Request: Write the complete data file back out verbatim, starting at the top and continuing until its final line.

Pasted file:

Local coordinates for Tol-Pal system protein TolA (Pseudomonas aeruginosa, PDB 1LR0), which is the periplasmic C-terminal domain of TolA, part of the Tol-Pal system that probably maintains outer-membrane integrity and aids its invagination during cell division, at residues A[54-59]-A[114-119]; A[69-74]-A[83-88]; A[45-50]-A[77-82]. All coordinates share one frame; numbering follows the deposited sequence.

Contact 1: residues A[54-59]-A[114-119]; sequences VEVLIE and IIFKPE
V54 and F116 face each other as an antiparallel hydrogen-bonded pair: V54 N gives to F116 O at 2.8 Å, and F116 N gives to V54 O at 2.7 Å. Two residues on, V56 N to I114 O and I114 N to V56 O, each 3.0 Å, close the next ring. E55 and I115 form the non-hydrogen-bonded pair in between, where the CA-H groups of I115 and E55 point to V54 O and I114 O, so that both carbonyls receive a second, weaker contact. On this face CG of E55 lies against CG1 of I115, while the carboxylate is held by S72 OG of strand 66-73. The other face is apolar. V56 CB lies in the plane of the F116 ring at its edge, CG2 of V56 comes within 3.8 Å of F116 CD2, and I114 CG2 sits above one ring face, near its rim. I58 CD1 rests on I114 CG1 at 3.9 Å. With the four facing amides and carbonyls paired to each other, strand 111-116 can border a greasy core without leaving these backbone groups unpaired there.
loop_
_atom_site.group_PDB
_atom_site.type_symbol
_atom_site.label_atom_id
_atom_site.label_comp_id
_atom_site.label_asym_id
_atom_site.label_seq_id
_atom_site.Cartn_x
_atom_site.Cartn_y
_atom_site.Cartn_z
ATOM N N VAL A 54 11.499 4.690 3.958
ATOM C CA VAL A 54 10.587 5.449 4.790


Local coordinates for Tol-Pal system protein TolA (Pseudomonas aeruginosa, PDB 1LR0), which is the periplasmic C-terminal domain of TolA, part of the Tol-Pal system that probably maintains outer-membrane integrity and aids its invagination during cell division, at residues A[54-59]-A[114-119]; A[69-74]-A[83-88]; A[45-50]-A[77-82]. All coordinates share one frame; numbering follows the deposited sequence.

Contact 1: residues A[54-59]-A[114-119]; sequences VEVLIE and IIFKPE
V54 and F116 face each other as an antiparallel hydrogen-bonded pair: V54 N gives to F116 O at 2.8 Å, and F116 N gives to V54 O at 2.7 Å. Two residues on, V56 N to I114 O and I114 N to V56 O, each 3.0 Å, close the next ring. E55 and I115 form the non-hydrogen-bonded pair in between, where the CA-H groups of I115 and E55 point to V54 O and I114 O, so that both carbonyls receive a second, weaker contact. On this face CG of E55 lies against CG1 of I115, while the carboxylate is held by S72 OG of strand 66-73. The other face is apolar. V56 CB lies in the plane of the F116 ring at its edge, CG2 of V56 comes within 3.8 Å of F116 CD2, and I114 CG2 sits above one ring face, near its rim. I58 CD1 rests on I114 CG1 at 3.9 Å. With the four facing amides and carbonyls paired to each other, strand 111-116 can border a greasy core without leaving these backbone groups unpaired there.
loop_
_atom_site.group_PDB
_atom_site.type_symbol
_atom_site.label_atom_id
_atom_site.label_comp_id
_atom_site.label_asym_id
_atom_site.label_seq_id
_atom_site.Cartn_x
_atom_site.Cartn_y
_atom_site.Cartn_z
ATOM N N VAL A 54 11.499 4.690 3.958
ATOM C CA VAL A 54 10.587 5.449 4.790